Archaeological sites are not renewable. Once damaged or destroyed they cannot be restored or rehabilitated or reconstructed like a historic structure can be. Yet archaeological sites provide integrity to communities, a real sense of authenticity to our past, a chance for community pride and engagement, educational opportunities for all citizens, and a proven benefit to tourism and the economy. By failing to create ordinances to protect archaeological sites, the MPC is not only losing these opportunities now, but denying such opportunities to future generations who cannot benefit from these archaeological sites after they are destroyed.

The mentions of cultural resources or archaeology in the current UZO are basically nods to the subject with no real protections, incentives, education, or understanding. Here are just a few more examples. In Article 10 “Natural, Historic and Cultural Resources” the only time “cultural resources” is even mentioned is in the title of the article. In Section 10.4 there are buffers and setbacks for natural resources, but nothing protecting cultural ones, which often occur in similar environments.

Most archaeological sites lie undiscovered and unrecorded, thus both unappreciated and unprotected by the community whose cultural heritage they represent. They are especially vulnerable to the ravages of neglect and development activity. Communities can prevent the loss of their archaeological heritage by acknowledging and acting upon their responsibility to protect it. Indeed, many communities across the United States have implemented ordinances, regulations, and permit systems … “(Kearns and Kirkorian 1991).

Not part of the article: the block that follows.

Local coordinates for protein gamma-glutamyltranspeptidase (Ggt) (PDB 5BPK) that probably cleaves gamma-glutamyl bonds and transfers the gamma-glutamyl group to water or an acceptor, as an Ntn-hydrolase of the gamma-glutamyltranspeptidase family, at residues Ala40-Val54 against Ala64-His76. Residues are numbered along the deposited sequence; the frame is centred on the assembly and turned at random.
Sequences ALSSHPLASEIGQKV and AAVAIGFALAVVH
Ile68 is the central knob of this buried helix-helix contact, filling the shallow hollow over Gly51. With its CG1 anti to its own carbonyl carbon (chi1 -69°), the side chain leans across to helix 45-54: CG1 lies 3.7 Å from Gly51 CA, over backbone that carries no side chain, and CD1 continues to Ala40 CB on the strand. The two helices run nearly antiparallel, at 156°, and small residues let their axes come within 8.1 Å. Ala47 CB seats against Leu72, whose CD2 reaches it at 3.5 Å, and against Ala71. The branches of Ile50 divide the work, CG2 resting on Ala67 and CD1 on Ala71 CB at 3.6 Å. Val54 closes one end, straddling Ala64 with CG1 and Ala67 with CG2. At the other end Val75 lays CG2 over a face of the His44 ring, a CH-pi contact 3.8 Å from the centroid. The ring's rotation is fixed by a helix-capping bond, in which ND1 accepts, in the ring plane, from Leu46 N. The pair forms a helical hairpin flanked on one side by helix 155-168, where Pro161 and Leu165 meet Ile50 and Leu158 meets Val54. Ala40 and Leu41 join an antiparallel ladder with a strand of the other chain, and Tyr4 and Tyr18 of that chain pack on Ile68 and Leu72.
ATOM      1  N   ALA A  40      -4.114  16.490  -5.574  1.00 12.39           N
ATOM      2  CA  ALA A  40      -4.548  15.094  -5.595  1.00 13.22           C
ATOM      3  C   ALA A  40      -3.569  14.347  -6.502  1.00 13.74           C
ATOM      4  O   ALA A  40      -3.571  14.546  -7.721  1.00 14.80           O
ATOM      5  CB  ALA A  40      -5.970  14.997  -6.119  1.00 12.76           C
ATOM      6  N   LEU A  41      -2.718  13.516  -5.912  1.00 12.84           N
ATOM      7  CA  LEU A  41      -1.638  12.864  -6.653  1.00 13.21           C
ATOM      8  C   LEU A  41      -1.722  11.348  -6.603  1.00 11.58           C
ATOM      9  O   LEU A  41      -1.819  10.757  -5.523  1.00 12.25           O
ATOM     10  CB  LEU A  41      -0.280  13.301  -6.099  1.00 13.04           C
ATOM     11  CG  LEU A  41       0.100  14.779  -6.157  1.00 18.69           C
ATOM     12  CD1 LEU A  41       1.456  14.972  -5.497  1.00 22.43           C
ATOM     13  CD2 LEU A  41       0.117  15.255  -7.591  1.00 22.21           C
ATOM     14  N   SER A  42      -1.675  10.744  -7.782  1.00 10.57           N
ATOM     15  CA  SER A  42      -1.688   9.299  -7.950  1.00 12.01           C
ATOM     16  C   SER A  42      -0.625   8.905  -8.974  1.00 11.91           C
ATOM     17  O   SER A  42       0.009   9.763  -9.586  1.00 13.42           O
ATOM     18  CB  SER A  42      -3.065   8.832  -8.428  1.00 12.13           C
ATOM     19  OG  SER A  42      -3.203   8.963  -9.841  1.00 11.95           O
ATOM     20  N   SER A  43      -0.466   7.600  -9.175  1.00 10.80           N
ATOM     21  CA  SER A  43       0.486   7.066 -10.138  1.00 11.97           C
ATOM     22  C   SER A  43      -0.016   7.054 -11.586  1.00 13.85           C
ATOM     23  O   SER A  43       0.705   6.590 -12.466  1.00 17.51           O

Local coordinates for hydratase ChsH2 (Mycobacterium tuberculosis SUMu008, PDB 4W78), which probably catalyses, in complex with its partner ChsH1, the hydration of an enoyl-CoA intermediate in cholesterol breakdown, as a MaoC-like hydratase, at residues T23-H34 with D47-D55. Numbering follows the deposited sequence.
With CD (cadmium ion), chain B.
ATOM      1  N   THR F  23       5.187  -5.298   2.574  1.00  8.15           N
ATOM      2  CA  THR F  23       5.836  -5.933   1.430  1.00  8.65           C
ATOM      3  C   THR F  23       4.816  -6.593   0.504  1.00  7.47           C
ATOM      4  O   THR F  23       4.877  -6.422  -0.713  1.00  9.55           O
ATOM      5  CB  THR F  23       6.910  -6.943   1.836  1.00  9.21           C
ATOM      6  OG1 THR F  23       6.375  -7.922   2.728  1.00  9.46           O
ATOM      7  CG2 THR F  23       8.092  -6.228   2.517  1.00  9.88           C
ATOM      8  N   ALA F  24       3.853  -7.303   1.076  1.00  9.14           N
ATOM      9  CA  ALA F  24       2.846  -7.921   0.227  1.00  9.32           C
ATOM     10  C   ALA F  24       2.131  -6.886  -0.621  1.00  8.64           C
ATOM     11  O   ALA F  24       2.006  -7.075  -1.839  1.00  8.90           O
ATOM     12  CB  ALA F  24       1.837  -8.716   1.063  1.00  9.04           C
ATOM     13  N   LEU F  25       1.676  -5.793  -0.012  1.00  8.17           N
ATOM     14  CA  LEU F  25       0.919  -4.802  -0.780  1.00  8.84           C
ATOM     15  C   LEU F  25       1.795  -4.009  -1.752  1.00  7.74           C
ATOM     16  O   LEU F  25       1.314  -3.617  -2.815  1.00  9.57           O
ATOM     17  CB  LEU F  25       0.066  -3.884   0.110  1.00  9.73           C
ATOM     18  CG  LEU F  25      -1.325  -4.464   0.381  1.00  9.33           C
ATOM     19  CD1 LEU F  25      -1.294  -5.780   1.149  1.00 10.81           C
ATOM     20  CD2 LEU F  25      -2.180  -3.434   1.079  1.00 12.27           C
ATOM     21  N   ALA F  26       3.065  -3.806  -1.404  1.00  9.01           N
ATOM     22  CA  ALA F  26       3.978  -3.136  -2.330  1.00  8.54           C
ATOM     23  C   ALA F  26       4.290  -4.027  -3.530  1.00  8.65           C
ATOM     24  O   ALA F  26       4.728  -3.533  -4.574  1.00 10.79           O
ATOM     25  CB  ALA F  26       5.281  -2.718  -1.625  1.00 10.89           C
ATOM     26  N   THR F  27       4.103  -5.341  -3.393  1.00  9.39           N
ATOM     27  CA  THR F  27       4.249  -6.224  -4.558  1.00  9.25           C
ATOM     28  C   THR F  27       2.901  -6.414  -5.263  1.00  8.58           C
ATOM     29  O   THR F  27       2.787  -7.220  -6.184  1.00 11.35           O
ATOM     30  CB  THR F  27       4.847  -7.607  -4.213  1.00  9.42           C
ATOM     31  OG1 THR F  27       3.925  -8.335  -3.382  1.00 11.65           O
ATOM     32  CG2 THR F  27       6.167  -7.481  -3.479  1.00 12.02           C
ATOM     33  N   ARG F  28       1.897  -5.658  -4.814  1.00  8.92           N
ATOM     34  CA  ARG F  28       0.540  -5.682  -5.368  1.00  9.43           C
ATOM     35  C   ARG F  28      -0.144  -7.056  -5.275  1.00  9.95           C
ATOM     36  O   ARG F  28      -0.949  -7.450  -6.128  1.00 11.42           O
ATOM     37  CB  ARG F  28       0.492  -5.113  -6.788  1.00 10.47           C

Cities and counties throughout the U.S. have come to realize the responsibility and benefits in protecting the archaeological site under their stewardship. A few of the many examples include:

  • Alexandria, VA
  • Baltimore, MD
  • Albuquerque, NM
  • Beaufort County, SC
  • 10 cities and counties in Florida, including St. Augustine
  • Calvert County, Maryland
  • St. Louis, Missouri

Protection of archaeological sites can result in economic development of blighted urban areas; increased revenue streams through new tourism avenues; a source of community pride developed from an understanding of a sense of place; public participation in community history; and increased educational opportunities.

Metropolitan Planning Commission, please don’t waste this precious opportunity.

Thank you,

Rita Elliott

Education Coordinator and Research Associate

The LAMAR Institute

Savannah, GA


Kearns, Betsy and Cece Kirkorian

1991 “Protecting Sites at the Local Level: The Responsibility and the Legal Authority Towns Have to Protect Their Archaeological Resources” in Protecting the Past (George S. Smith and John E. Ehrenhard, eds.) available online at

1 comment:

  1. I could not have said this better myself!-D.T. Elliott, Esquire